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Caitlin, Teen Contributor

Genre: mystery, romance

Star Rating: ★★★½ Borrow It 

Recommended For/If You Liked: 13 Reasons Why, If I Stay. For fans of romance and Gayle Forman.  

Short Summary: Cody and Meg have been best friends since kindergarten. But when Meg goes off to college, leaving Cody stuck in their small town in Washington, and drinks a bottle of industrial poison, it shocks everyone, including Cody. So Cody decides to embark on a quest to find out why Meg, of all people, would kill herself. Along the way, she finds new people, love, and answers about Meg’s death that aren’t at all what she (or anyone else) expected. 

What I Liked: The writing and descriptions were excellent, as they are in all Gayle Forman books.The romance (if a little cliché) is perfectly timed, another thing that Forman excels at in her other books. But here, Forman outdoes herself with Cody’s self-discovery. Cody’s changes over the course of the book are astounding, and these make her seem even more real as a character. That was another thing I liked: Cody is very real. She doesn’t come from a big city, her job (cleaning houses) isn’t glitzy, and she calls her mother by her first name and has never met her father. The relationships in this book were also very complex, and not just the romantic ones; Cody’s relationship with her mom, Meg’s parents, and Meg’s former roommates were all developed beautifully. 

What I Didn’t Like: Despite all this raving, there were a few major things that brought down the rating of this book. First off, the plot was a little dry and it often felt like it wasn’t going anywhere. Secondly, the romance, while well written, felt like an unnecessary sideshow, detracting attention from the main story. Lastly, Meg’s character seemed all-too-familiar, and the fact that Cody was always overshadowed by Meg made their friendship too much like the one in Since You’ve Been Gone, a book I read this summer.   

In Conclusion: Though this book was very well written, the three things I mentioned above were its fatal flaws. In the end, I liked it and it had a good lesson, but it could have been better written. Nevertheless, Forman’s fans will like it, and though it’s not all it could have been, it’s still a good book. 


Don’t forget to check out my blog for more YA book reviews & recommendations!

Find more titles by Gayle Forman here.

Jasmine, Teen Contributor

At 17 years old, S.E. Hinton managed to write one of the most memorable and accurate novelistic depictions of what it’s like wanting acceptance and belonging as a teenager. The Outsiders, Hinton’s first novel, remains as one of the best-selling young-adult novels of all time. 

Written for teenagers, about teenagers, and by a teenager, The Outsiders captivates its audience with memorable characters (who are memorable for more than their obscure names) and climactic drama, and it leaves the reader with the message of what a blessing it is to be naive, innocent, and young (or, as the book puts it, staying “gold”).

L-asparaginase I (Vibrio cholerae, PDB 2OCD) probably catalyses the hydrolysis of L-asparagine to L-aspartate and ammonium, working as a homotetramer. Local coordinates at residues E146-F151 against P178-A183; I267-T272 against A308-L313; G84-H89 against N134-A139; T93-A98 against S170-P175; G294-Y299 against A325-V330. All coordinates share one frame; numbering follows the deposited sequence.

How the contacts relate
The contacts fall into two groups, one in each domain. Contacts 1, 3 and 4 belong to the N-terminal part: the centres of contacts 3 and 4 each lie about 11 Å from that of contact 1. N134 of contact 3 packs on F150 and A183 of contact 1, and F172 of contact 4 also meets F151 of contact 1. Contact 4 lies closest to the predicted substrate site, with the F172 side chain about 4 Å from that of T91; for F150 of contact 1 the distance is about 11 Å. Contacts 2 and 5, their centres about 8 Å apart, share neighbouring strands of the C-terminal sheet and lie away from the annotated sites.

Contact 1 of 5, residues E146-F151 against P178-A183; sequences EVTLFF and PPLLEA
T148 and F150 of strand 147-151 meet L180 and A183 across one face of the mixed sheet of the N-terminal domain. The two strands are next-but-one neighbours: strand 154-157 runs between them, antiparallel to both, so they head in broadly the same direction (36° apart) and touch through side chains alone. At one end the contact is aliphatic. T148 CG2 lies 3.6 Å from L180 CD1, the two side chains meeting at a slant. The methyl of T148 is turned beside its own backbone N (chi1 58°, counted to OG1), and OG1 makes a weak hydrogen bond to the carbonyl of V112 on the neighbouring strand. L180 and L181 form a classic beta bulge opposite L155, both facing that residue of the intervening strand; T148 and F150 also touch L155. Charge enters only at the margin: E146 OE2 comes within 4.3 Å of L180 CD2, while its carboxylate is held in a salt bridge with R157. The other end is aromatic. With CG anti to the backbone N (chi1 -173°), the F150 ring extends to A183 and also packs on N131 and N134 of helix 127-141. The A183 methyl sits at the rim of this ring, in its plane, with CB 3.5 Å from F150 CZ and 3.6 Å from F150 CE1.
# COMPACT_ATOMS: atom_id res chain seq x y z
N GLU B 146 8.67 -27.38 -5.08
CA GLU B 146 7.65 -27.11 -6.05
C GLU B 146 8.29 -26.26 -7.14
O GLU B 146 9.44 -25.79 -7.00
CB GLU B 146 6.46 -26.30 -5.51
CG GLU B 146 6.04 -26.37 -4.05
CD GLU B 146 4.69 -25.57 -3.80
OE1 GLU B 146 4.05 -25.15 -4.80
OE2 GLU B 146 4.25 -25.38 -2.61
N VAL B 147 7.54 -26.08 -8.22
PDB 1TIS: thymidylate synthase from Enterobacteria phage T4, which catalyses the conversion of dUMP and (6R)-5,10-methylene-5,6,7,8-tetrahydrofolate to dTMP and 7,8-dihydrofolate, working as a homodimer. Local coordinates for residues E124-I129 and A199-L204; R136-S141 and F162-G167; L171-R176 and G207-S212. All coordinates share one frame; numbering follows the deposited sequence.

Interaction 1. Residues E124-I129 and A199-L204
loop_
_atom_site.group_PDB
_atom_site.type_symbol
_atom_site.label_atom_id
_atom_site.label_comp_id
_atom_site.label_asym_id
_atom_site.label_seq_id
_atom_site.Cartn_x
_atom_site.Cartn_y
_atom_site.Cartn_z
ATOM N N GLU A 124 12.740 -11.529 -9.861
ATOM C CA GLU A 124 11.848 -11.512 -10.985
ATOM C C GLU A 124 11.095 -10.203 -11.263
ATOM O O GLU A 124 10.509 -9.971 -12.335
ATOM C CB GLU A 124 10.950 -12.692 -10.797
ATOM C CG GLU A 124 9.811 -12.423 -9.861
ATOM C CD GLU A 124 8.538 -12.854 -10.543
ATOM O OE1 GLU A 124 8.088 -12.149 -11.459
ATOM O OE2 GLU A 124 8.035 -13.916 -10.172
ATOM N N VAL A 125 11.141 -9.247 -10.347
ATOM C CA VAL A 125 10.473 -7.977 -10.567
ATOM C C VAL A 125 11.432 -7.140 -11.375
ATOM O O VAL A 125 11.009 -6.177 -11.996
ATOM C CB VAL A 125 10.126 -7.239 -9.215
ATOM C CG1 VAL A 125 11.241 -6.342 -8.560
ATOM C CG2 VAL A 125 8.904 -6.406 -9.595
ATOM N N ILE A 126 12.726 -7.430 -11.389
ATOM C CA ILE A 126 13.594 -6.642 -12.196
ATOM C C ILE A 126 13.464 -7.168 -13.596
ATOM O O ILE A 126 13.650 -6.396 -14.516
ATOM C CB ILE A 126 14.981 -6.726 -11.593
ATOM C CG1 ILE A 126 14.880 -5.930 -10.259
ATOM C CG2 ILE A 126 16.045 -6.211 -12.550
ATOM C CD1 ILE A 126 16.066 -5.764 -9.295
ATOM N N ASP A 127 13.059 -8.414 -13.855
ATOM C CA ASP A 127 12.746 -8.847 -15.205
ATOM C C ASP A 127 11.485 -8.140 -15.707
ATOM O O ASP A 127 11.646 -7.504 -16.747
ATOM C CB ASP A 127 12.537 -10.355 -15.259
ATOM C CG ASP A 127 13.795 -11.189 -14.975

The story centers around the aftermath of a “rumble” between two opposing gangs: the Socs, who are the “rich kids,” and the Greasers, the kids on the wrong side of the tracks. The two gangs are comparable to the Jets and the Sharks in West Side Story (1957). Ponyboy Curtis, a 14-year old member of the Greasers gang, gets tossed into a fast-paced whirlwind of events when one of his friends causes an uproar in the Greaser-Soc rivalry.

This book is extremely well written. The gripping plot progresses fluidly, and the scenes are skillfully sketched out with important and illustrative details before any event unfolds; this helps the reader grasp onto any component the author conveys. The characters are thoroughly represented with flaws and interests, which causes the reader to imagine them as real people dealing with real problems. 

The Outsiders still sings a similar song about the trials, violence, and difficult decisions in a youth’s everyday life, despite the differences between 1965 and today.  This book makes us realize how important it is to “stay gold” and preserve innocence. The Outsiders is a must-read for teenagers and adults alike.

Check out The Outsiders here


Allison, Teen Contributor

Last  book I read: Hyperbole and a Half, by Allie Brosh

What is it: A book with pictures and stories, like a graphic novel. It is a collection of funny stories and observations from the author. 

Why I read it: I wanted something funny, and this one looked funny on the cover and was in the area with other comedy. 

What I thought of it: I thought the illustrations were really funny and added a lot to the book. It was a fast read but I thought it made me laugh a lot. I looked up her blog later.

Would I recommend it to a friend? Yes. I think some of my other friends would think this is funny too.

Find Hyperbole and a Half here

Submit your own quick review to melissa.taylor@jeffcolibrary.org